Now and then I come across a book that is a distillation of what I like in fiction, genre fiction in particular. I previously raved about Jonathan Strange & Mr Norrell and then some people told me they think it's a load of ol' crap. It puzzled me a bit that some people don't see the greatness of the books I deemed to be great, but then I realize that such things probably puzzle most of us, we are all arbiters of good taste in our own little universe. So given that after reading this book you may not agree with my assessment of it (much to my astonishment) I am going into "rave mode" again.
Firstly I am going steal SF Signal's one sentence synopsis:
"A teenaged girl in 1979 deals with her witch of a mother, faeries, a difficult boarding school life, and the joys of discovering science fiction and fantasy."
Any mention of boarding school and fantasy in the same sentence will tend to trigger the name "Harry Potter" in people's minds, well you can fuggedaboudit, it's just an ordinary boarding school, no Defence Against the Dark Arts classes here. In fact, the setting of the boarding school resonates with me very much as a former pupil of such a school. It is a tough environment for geeky scifi reading type of kid that I was and Morweena, the protagonist and narrator of this book is. The loneliness, the bad food, the discovery of like minded friends all ring very true to me.
From the synopses of this book at Goodreads, Amazon etc. fantasy fans are probably unsure whether this really is a fantasy novel at all, and not just some rambling of a delusional girl. Well, the author has stated clearly in interviews that the fantasy element is not meant to be ambiguous, even if it may seem that way. You see, Jo Walton has done something very different with the so-called "magic system" trope here. In the universe of this book the magic is very discreet and always has "plausible deniability" in that the effect of the magic may look like normal coincidence. This makes the magic even more dangerous than in your average fantasy epic, the effect can be devastatingly wide ranging with everybody none the wiser about the cause. I am not going to give any example of this, it is really worth discovering by yourself.
The most important aspect of this book is that it is a love letter to science fiction and fantasy books, I have never seen so many books and authors mentioned in a single book and they are mostly books I am very familiar with. Like Asimov's Foundation, Delany's Babel 17, Tolkien's LOTR etc. At the time the story is set, in late 1979 and early 1980 fantasy was not the massively popular genre it is today and the fantasy books were far outnumbered by the sf books, so interestingly this book is actually about a science fiction reader in a fantasy world. Most of the books mentioned are scifi classics with only the odd LOTR and Narnia books thrown in. The little comments about the books and the love the author via her characters show for the books make me want to read sf/f until my eyes fall out.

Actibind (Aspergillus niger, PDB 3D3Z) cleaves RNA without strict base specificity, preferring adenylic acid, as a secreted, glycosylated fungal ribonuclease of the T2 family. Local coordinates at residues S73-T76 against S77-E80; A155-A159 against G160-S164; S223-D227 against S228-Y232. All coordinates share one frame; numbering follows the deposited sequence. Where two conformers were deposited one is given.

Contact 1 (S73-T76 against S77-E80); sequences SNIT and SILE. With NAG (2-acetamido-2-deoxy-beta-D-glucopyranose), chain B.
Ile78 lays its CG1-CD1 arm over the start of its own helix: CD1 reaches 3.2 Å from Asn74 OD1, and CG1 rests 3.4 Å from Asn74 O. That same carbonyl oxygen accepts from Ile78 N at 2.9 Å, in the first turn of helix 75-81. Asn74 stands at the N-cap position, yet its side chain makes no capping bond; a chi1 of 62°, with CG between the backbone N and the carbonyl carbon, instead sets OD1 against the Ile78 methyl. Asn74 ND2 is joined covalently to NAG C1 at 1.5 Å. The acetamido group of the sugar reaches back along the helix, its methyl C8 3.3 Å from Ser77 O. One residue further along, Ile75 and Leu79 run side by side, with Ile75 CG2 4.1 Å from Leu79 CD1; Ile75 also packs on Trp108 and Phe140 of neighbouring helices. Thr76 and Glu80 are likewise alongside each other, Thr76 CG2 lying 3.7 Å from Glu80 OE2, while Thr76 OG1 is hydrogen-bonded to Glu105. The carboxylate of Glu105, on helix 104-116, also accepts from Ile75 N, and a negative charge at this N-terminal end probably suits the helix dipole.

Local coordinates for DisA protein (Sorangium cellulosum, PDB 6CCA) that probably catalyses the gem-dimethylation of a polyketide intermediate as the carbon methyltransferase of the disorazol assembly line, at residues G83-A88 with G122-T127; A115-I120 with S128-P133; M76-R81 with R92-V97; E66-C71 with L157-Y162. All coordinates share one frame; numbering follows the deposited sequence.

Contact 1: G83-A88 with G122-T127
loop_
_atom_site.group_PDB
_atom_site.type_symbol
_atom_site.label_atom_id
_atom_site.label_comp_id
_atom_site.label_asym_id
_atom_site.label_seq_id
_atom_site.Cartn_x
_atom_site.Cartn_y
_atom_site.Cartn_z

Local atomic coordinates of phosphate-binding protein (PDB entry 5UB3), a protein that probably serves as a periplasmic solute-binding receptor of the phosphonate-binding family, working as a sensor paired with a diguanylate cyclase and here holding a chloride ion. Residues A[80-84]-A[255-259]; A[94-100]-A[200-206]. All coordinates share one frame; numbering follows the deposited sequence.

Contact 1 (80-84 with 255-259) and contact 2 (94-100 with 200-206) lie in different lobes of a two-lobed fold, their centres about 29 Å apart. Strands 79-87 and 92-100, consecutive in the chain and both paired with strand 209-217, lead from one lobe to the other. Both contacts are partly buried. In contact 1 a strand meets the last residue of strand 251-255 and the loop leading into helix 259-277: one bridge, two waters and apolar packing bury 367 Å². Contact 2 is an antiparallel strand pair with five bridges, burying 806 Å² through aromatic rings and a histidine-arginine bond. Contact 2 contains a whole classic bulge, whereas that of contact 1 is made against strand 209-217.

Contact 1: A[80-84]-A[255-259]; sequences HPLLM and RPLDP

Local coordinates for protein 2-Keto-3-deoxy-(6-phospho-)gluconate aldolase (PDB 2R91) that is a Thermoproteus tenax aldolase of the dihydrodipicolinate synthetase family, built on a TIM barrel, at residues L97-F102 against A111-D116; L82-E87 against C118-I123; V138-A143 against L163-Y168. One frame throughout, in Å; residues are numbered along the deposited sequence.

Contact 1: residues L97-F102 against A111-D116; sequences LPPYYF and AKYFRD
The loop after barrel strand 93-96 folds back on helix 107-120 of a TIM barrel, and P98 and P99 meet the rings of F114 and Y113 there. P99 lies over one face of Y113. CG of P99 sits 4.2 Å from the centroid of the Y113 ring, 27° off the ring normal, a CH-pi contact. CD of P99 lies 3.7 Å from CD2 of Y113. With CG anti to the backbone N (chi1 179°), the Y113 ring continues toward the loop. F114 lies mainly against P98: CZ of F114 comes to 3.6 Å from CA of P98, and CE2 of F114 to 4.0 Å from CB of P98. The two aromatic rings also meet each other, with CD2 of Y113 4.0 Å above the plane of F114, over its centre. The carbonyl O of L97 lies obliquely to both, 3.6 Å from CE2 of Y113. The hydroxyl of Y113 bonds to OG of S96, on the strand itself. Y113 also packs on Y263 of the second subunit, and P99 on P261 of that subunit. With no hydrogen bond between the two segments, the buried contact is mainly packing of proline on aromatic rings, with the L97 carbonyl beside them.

The book is beautifully written in eloquent yet fairly simple prose in an epistolary format (diary entries), the characters are very well developed and believable. I can actually imagine what it feels like to be a teenage crippled girl in spite of my many disqualifications for identifying with such a character. As I understand it the story is partly autobiographical in that many of the key events are based on her own experiences as a teenager. I found the climax to be oddly conventional in its spectacularity and it does not seem to conform with the relative quietude of the preceding chapters. Still, no real harm done.
Jo Walton clearly loves the sf/f genre and reading in general with a passion, a feeling I share and this book is another one to be cherished.
A solid 5 stars for a well deserved 2011 Nebula Awards Winner.
Jo Walton's Q&A at Io9
Bibliography for Among Others
Jo Walton's The Big Idea article
Update, September 4, 2012
Among Others just won the 2012 Hugo Award for Best Novel, a few months prior to that it won the Nebula Award. It has also been nominated for the World Fantasy Award for Best Novel. That should be enough accolades for anyone considering reading this book!